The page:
AC.productions - AC.cam

AC.cam

The Web Cam Cam © 1998 Christian Treber

News: AC.cam
What it Does
News: AC.cam

All in Perl - the web cam cam.

What It Does

Let's assume you want to watch a couple of web cams at the same time. And you would like to be able to browse through recent images, maybe even time lapse movie style. Then you're gonna love AC.cam!

How does it work? You define one or more webcam pages. Then you select the webcams you would like to see on each page. The rest is done by AC.cam. AC.cam fetches a new image from each webcam at a configurable interval. The interval (sampling frequency) and the number of images to keep in the cache (holding time) is configurable as well.



The pages showing the web cams can be viewed with a normal web browser. Some neat JavaScript functions allow for selecting a camera, browsing current and cached images, and even play images like a time lapse movie, forward, backward, and at selectable speeds.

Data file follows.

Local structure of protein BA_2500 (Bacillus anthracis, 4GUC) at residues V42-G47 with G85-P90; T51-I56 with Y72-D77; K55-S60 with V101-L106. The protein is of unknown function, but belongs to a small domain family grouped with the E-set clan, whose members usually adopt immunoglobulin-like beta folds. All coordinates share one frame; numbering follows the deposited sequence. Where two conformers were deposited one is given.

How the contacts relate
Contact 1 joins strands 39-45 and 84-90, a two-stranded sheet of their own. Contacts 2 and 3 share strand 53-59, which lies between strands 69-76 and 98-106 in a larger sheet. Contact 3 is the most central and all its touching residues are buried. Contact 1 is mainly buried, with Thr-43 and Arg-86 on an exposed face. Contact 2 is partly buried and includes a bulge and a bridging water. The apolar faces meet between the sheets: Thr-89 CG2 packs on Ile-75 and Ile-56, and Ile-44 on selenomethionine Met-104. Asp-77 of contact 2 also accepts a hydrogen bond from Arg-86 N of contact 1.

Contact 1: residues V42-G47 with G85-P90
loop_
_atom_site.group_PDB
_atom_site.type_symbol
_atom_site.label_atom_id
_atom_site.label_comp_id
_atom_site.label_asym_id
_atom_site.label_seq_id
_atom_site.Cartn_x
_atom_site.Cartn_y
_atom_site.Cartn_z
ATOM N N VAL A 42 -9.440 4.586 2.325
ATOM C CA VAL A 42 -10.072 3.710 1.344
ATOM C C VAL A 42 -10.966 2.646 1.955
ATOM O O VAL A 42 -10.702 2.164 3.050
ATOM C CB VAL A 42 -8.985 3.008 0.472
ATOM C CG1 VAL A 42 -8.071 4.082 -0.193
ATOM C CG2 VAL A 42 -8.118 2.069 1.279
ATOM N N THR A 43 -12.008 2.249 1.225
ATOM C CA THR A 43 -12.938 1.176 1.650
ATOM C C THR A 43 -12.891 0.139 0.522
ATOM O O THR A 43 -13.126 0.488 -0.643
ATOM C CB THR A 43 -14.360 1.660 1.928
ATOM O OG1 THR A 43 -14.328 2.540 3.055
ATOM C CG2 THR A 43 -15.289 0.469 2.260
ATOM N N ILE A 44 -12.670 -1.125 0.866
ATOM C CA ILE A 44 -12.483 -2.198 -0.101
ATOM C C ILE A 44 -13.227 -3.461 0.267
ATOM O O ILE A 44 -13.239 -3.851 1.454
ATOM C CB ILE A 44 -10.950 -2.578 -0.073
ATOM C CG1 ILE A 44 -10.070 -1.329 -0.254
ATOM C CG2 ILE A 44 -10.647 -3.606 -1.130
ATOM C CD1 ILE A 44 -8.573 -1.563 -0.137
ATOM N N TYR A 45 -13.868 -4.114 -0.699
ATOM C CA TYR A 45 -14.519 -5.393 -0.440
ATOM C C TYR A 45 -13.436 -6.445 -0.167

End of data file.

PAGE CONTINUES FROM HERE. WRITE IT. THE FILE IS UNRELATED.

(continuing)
It's possible, too, to specify more than one sampling frequency and holding time. What does that mean? In example, you configure AC.cam to get a new image every 10 minutes, and keep these images for one day (frequency no. 1). In addition, you might want to keep hourly images for 36 hours, and daily images for 31 days (frequencies no. 2 and 3). Older images are purged from the cache.

A tool that comes with AC.cam creates MPEG movies from the cached images. In example, you could create a time lapse movie that consists of daily images over the period of one month. If you do this every month, you'll have an archive of movies that covers any length of time you wish.

AC.cam works with Netscape/Mozilla and MS Internet Explorer. Though I prefer Opera, the extensive use of JavaScript precludes the use of this otherwise wonderful browser!